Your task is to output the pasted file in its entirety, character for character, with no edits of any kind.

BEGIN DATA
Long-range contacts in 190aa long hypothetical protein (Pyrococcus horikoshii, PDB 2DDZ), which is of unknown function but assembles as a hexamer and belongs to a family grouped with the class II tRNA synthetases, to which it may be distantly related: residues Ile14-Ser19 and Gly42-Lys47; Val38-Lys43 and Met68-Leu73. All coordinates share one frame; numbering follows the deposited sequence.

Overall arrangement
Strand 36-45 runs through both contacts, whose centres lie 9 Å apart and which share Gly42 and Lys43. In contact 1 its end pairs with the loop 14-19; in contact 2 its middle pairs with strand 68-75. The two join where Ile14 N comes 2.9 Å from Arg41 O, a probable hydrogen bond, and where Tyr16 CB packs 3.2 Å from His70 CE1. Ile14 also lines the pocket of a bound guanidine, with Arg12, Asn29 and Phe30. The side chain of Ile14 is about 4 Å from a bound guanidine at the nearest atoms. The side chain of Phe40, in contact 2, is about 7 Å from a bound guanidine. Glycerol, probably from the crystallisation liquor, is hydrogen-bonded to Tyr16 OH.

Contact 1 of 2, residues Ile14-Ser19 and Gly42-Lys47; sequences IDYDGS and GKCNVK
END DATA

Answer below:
Long-range contacts in 190aa long hypothetical protein (Pyrococcus horikoshii, PDB 2DDZ), which is of unknown function but assembles as a hexamer and belongs to a family grouped with the class II tRNA synthetases, to which it may be distantly related: residues Ile14-Ser19 and Gly42-Lys47; Val38-Lys43 and Met68-Leu73. All coordinates share one frame; numbering follows the deposited sequence.

Overall arrangement
Strand 36-45 runs through both contacts, whose centres lie 9 Å apart and which share Gly42 and Lys43. In contact 1 its end pairs with the loop 14-19; in contact 2 its middle pairs with strand 68-75. The two join where Ile14 N comes 2.9 Å from Arg41 O, a probable hydrogen bond, and where Tyr16 CB packs 3.2 Å from His70 CE1. Ile14 also lines the pocket of a bound guanidine, with Arg12, Asn29 and Phe30. The side chain of Ile14 is about 4 Å from a bound guanidine at the nearest atoms. The side chain of Phe40, in contact 2, is about 7 Å from a bound guanidine. Glycerol, probably from the crystallisation liquor, is hydrogen-bonded to Tyr16 OH.

Contact 1 of 2, residues Ile14-Ser19 and Gly42-Lys47; sequences IDYDGS and GKCNVK